This pattern requires the developer to manually create the JSON using Java Strings. It is still recommended to leverage a framework like Jersey or Spring to reduce development time. Since the JSON string is built up manually, it is very prone to errors and will be very cumbersome to maintain.

Once the controllers are componentized, the quick release can be to leverage a framework to API enable the code and expose that functionality as a RESTful endpoint. If time permits, it’s advisable to see where code reuse can be implemented to create generic functions that can serve multiple portions of your application.

5. Pick your new design and JavaScript framework

Now that you’ve churned the ocean with your code base, it’s a good time to think about using good UX practices and methodologies to create a new version of your application that can leverage the more modern frameworks. A resulting benefit is that access to front-end developers will become easier and retention of those resources will be high.

Once a UI and visual design effort are under way, the right JavaScript framework(s) can be selected to create a rich user experience.

Code away.

Conclusion

Google Web Toolkit applications are outdated, operate too slowly, and present significant roadblocks for building a responsive UI. Seasoned developers have already seen a shift in skills trending toward working in platforms such as HTML5 and Node.js. High-profile companies are choosing the option to code in these up-to-date frameworks, taking advantage of increased platform performance, flexibility and development efficiencies.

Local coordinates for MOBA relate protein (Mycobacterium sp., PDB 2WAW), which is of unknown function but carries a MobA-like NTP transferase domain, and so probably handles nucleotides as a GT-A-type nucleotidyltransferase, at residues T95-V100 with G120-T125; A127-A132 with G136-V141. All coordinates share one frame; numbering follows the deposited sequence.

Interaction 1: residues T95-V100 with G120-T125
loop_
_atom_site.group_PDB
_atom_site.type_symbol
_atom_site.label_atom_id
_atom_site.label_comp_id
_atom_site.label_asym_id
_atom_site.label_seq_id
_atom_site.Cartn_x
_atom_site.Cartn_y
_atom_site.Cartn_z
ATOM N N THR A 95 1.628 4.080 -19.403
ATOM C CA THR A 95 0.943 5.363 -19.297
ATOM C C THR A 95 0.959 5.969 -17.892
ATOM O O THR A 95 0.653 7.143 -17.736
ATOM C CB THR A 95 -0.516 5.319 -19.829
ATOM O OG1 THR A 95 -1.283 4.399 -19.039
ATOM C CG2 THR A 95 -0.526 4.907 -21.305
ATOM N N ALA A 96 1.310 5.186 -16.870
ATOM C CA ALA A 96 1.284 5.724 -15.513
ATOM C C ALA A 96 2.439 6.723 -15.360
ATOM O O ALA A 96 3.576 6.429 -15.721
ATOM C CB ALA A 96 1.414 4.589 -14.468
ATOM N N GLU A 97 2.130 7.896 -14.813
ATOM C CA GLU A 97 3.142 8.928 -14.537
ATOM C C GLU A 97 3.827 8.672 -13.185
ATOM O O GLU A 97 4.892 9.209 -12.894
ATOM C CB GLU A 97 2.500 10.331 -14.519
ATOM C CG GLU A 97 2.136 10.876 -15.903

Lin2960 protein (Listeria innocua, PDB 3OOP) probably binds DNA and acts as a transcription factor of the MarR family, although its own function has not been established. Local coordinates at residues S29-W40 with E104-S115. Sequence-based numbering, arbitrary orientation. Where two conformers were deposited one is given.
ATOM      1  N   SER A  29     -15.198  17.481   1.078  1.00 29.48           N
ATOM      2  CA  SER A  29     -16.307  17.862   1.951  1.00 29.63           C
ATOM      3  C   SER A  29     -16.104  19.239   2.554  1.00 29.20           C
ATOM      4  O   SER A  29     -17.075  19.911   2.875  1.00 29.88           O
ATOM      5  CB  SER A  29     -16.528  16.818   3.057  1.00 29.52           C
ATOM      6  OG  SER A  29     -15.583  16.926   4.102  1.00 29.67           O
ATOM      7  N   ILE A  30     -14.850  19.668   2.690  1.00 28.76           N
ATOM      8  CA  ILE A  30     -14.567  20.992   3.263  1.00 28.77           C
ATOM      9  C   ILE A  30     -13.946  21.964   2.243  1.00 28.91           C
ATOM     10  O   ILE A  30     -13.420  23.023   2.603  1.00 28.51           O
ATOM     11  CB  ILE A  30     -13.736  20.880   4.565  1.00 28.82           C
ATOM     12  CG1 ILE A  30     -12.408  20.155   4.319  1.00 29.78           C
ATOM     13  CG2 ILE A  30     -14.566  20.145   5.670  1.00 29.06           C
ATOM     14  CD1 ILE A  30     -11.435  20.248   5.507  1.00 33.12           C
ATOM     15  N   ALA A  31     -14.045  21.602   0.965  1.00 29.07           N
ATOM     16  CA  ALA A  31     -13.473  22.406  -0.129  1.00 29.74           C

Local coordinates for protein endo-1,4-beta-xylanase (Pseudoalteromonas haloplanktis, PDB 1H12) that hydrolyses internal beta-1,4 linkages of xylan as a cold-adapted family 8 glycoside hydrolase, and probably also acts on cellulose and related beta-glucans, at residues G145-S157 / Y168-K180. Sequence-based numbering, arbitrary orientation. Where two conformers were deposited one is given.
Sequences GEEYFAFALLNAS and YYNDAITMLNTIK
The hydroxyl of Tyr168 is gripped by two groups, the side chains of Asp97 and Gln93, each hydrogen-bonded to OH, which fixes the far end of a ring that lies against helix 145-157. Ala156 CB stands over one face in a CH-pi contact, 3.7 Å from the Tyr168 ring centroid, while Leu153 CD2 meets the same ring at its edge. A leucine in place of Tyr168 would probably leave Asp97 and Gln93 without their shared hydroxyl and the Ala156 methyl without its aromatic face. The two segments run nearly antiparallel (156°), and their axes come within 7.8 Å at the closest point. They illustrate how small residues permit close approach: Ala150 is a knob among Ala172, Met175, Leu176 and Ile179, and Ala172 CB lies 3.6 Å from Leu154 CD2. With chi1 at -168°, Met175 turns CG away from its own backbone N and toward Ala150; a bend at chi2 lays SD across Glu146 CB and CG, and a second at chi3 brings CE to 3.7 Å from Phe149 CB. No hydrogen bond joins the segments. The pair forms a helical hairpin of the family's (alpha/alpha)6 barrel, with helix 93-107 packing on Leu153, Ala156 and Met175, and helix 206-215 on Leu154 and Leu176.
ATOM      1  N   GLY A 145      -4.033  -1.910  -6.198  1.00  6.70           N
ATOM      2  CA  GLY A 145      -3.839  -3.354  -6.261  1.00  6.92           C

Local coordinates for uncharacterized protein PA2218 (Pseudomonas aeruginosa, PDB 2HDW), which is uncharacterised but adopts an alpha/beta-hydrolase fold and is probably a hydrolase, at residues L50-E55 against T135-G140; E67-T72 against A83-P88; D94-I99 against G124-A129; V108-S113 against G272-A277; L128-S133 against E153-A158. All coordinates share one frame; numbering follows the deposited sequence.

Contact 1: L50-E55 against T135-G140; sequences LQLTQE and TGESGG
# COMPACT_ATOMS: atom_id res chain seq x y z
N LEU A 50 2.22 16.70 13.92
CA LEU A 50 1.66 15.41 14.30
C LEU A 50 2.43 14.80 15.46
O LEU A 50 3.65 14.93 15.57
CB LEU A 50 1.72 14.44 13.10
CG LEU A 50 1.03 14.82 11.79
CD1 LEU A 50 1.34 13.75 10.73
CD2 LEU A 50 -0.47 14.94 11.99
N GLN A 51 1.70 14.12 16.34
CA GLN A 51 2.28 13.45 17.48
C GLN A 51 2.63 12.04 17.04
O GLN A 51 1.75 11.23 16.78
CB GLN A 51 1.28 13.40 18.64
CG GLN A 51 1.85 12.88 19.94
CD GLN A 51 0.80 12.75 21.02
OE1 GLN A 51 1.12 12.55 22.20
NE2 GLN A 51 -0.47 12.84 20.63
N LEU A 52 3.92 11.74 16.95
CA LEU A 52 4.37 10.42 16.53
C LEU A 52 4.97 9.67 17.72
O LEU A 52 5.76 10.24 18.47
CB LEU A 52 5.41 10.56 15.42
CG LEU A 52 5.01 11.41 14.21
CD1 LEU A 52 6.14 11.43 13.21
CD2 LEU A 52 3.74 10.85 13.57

Migrate platforms with our Enterprise Re-Platforming Solutions.

Considering migrating from Adobe Flex? Use our 5-Step Migration Assessment Framework to get started.

Learn why it’s time to leave GWT behind, and get effective ways to migrate your GWT applications.

Google Web Toolkit applications are dinosaurs in today’s instant, responsive world. Google Web Toolkit, or GWT, is an open source toolkit that allows developers to create web applications using Java. It is known for slow performance and presents significant challenges for building responsive applications. Given the growth of HTML5 and modern JavaScript frameworks such as React and Angular, developers are making the shift from Java toward these technologies.

An imminent challenge for IT leaders and front-end development teams alike is when to migrate from GWT to HTML5 and how to re-architect Google Web Toolkit applications.

In this article, we’ll discuss why it’s time to leave GWT behind, and recommend effective ways to migrate your GWT applications.

GWT: Out-of-Sync and Out-of-Date

GWT had mileage in a different technological era. The toolkit GWT once presented a novel solution to the problem of creating complex web UIs leveraging experienced Java developers. At the time, HTML5 did not exist. JavaScript frameworks and tooling were still in their infancy.

Finding skilled front-end developers was difficult. With GWT, developers could develop and debug applications solely in Java while using the Java development tools of their choice. When the application was deployed, the GWT cross-compiler translated the Java application to standalone JavaScript files that ran in the browser.

Google Web Toolkit Applications are slow

The Java-to-JavaScript compilation process is tedious and inefficient.